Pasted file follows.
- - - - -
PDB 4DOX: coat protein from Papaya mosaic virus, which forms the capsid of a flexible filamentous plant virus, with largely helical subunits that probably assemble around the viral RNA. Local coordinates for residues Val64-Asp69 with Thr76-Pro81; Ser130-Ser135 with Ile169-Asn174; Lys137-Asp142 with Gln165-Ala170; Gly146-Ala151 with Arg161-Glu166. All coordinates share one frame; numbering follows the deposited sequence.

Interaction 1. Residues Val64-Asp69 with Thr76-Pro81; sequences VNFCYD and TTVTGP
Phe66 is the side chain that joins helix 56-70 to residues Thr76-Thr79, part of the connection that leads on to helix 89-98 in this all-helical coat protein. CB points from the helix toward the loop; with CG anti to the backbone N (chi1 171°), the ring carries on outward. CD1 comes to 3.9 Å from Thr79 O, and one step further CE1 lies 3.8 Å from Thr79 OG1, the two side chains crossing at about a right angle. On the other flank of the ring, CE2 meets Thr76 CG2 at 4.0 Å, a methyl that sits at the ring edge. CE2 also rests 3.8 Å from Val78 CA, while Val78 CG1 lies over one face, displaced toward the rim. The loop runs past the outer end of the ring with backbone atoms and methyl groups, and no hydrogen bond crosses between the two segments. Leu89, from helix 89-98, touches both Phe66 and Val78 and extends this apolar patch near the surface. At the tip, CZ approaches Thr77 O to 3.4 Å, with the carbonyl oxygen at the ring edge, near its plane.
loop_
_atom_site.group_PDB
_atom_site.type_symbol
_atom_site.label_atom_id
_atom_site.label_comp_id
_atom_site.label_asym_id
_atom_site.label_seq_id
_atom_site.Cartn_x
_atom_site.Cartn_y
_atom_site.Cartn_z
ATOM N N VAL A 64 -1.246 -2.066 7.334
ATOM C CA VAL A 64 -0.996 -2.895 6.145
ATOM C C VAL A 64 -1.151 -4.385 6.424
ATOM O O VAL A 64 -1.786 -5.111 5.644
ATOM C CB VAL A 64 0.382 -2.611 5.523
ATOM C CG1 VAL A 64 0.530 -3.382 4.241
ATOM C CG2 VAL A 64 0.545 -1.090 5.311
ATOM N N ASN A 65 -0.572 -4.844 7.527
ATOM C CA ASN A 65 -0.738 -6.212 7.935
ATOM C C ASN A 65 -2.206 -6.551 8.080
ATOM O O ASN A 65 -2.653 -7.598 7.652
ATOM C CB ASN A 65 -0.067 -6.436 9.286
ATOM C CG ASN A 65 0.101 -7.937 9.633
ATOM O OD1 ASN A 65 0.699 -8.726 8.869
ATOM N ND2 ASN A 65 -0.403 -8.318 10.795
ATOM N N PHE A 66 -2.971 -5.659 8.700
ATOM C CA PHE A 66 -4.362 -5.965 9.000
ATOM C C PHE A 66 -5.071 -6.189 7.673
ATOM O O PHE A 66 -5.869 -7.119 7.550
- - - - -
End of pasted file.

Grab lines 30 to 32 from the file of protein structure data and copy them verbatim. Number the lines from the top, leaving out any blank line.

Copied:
ATOM C CA PHE A 66 -4.362 -5.965 9.000
ATOM C C PHE A 66 -5.071 -6.189 7.673
ATOM O O PHE A 66 -5.869 -7.119 7.550